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FWIW, here are some test results of measurements between two parallel flat pancake coils that are connected in a bucking mode that is, the flux on the inside of each coil is going in the same direction as depicted in the drawing below.

Each coil measures 65.2uH and the aid inductance is 170.6uH and the buck inductance is 89.5uH so the calculated k = .31 .  These values are confirmed by Lbuck = ((1-k)*2)*(L1*L2)^1/2 = 89.9uH and
Laid = (1-((1-k)/2))*4*(L1*L2)^1/2 = 170.82uH.

The first pix and scope shot shows the position of the sense coil parallel to the flat coil with the resulting current measurement of 40.34ma rms at resonance.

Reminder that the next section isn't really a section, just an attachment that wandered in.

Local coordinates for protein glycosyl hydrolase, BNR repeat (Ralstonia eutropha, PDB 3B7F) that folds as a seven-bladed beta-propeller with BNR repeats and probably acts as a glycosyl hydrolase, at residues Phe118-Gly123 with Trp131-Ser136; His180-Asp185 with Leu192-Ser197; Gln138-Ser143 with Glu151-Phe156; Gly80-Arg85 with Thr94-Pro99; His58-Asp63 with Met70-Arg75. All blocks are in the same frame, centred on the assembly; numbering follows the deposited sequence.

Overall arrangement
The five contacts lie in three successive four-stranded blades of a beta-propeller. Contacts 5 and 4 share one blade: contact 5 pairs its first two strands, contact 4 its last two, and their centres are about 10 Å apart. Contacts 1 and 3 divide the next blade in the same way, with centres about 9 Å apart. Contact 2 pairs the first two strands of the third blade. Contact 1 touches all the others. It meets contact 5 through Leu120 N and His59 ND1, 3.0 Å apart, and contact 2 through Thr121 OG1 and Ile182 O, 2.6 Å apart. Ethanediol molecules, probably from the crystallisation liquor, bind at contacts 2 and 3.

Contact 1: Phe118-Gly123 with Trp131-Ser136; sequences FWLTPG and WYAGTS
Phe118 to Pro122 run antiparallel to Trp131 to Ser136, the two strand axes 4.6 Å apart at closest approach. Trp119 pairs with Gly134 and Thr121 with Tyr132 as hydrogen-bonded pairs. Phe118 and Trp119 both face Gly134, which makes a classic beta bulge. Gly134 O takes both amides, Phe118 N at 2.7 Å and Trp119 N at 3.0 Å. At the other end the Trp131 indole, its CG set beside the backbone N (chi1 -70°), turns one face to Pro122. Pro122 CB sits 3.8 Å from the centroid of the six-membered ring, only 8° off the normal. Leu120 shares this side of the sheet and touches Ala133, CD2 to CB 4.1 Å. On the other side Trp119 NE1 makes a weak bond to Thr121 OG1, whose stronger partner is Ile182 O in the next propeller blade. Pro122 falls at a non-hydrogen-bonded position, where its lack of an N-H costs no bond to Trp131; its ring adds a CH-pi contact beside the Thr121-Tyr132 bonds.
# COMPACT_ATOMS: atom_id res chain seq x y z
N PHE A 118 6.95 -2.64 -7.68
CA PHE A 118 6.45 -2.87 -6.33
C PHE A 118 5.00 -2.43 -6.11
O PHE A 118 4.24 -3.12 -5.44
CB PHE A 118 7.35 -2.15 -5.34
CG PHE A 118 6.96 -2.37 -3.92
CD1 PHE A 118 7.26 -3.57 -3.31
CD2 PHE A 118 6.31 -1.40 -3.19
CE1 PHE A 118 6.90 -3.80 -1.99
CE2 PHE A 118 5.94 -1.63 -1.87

The second pix and scope shot show the position of the sense coil 90 degrees to the flat coil with a current measurement of 1.235ma rms and is slightly off resonance.

My conclusion, which of course is subject to correction, is that the H field is on axis with the axis of the flat coils or at a right angle to the coil plane while the coil flux is bucking and in the same direction across the face
of each coil.

I am in no position to judge whether or not this will affect the operation of the device as intended.

Regards,
Pm
   

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Hi Pm,
You can't have flux and H field at right angles to each other.  Your flux is correct.  Flux is the B field (density) and the H field follows the same lines.  If your measurement is telling you otherwise then the measurement is suspect.
Smudge
   

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You should always calibrate for the Measurement Planes.